I've been knitting for 10 minutes and I need help! LOL

I have a pattern for a dish cloth and it calls for #8 needles and I have #7 needles. It calls to cast on 33 stitches. I know I’ll need to do a few more to stitch to the right length. Do I just keep an odd number of stitches? or should I do a multiple of some number? How does this work? The pattern has some “holes” in it so I didn’t know if I needed a certain multiple…

Do you have a link to the pattern? Don’t post the whole thing here cuz that breaks copyright. But if you have a link to it so that we can see it we can answer that question. Different patterns will require different multiples of stitches. So it will make all the difference.

Honesly though, the difference between an 8 and a 7 isn’t enough that I wouldn’t really bother with changing the pattern. But thats up to you.


Maybe I’m just knitting really tight stitches?

From what I can see you will have to add on stitches in mulitples of 2. So you could use 35, 37, 38 and so on. But it has to be a cast on of a multiple of 2 + 1 extra stitch for the initial knit 1.

trvvn5 is right any odd number (I think he meant to write 35, 37, 39) will work. The cloth is supposed to end up 8 1/4" square if you get their exact gauge. But it doesn’t matter that much. You may be knitting tightly, a lot of beginners do. If you are you may not get the same gauge they did even with the needles they recommend. Just use a few more stitches and it will make a nice dish cloth no matter the exact size. It is likely that your gauge will change some with practice.

That shuld work out, your cloth will come out just a little bit smaller, but not enough to matter probably. If you’re knitting tight, make sure you’re not twisting the stitches somehow; that makes them tighter.

A lot of people do knit tightly when they start. It doesn’t mean anything’s wrong. Bigger needles might help, but I wouldn’t go buy more just for one project; after all, it’s a dishcloth, and the knitting police aren’t allowed to climb in the sink and measure it. :teehee:

If you add stitches in pairs, you can make that pattern as wide as you want. (If that’s wrong, somebody fix it. I’m fogged out from this cold tonight!) Once you knit for a while, you may find you don’t knit as tightly, or you may find that you do. As long as you’re happy with it, it’s not a problem. When you get to projects that have to be on gauge, you’ll know to use a slightly larger needle, that’s all. By then you’ll know what kind of needles you like best and what set of interchangeables or fixed circs to put on your gift list :wink:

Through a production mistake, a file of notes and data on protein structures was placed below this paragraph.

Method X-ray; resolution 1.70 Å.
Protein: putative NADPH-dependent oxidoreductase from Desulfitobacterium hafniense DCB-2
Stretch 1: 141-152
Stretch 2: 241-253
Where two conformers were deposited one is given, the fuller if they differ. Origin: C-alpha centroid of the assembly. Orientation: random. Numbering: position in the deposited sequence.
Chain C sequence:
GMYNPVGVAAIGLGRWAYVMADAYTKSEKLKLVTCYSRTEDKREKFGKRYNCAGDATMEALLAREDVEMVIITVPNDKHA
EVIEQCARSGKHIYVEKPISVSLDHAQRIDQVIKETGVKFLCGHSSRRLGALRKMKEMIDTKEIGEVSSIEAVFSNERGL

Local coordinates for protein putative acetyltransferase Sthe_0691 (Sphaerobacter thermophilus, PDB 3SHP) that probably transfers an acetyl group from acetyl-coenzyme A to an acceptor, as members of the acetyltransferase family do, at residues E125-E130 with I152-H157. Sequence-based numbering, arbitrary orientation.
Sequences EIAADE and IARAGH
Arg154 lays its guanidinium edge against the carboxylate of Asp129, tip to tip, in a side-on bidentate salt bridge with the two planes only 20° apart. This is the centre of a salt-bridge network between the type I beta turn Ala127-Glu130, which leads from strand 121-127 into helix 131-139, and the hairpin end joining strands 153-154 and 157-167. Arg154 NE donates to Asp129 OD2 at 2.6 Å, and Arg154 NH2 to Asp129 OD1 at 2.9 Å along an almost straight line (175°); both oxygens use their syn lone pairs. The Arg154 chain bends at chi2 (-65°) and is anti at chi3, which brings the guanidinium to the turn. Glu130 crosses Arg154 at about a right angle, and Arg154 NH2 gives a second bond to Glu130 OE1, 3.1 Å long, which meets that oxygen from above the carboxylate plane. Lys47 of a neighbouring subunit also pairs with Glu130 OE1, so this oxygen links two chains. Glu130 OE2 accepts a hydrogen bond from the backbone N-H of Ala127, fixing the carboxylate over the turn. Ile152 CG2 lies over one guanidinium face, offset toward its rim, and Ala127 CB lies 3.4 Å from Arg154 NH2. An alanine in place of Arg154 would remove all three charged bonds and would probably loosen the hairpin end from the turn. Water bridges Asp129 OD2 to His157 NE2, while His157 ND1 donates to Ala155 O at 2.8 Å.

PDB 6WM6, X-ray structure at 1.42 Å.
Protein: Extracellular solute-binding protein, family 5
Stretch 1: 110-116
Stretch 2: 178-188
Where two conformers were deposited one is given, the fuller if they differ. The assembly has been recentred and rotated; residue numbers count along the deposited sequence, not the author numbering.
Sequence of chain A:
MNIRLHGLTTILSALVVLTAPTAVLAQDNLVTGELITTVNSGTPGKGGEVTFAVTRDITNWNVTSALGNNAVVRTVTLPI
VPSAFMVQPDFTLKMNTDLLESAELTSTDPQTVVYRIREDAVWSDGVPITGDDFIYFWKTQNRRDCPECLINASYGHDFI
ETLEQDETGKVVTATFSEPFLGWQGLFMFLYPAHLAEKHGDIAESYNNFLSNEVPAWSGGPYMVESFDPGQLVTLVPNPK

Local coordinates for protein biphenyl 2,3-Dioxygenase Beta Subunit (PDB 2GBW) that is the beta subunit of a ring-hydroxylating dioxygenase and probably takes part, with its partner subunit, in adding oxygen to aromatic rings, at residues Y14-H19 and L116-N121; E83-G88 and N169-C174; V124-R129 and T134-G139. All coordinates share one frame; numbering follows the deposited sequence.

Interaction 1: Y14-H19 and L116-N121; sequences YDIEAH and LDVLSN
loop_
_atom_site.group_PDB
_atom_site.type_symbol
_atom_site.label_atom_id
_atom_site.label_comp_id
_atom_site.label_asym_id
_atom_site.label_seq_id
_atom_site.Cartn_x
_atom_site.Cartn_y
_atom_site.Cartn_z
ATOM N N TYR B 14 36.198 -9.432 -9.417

Happy knitting!

10 minutes and you haven’t perfected your technique yet? :fingerwag:

:teehee::teehee::teehee: Hang in there.

10 minutes and you haven’t perfected your technique yet?

Yea! Really! Whats wrong with you???:roflhard:

This looks like a great pattern for a beginner. Size 7 needles will work fine, and casting on any odd number will also work. You don’t need the 1 extra stitch that someone up above mentioned though. That will throw off your pattern.

Gauge for a dishcloth really doesn’t matter because it doesn’t have to fit properly, like a sweater or a pair of socks.

If you find your cast on stitches to be too tight, you can always cast on over two needles, then pull one needle out before starting the first row.

Good luck with this project and be sure to post a picture when it’s finished!


That is a great pattern for a beginner!

You’re new to knitting, you’re nervous, and you’re probably pulling your knitting tighter than a bull dog with a ball of yarn to play with. Relax, you will finish this and move on to the next thing and pretty soon, you will truly relax while you are knitting, knit without looking and coming here to give US advice. :wink:

Just knit for now. Knit and enjoy and then move on to the next project, and there always is a “next project”. My list is currently 5 single spaces pages long with very narrow margins. :happydance: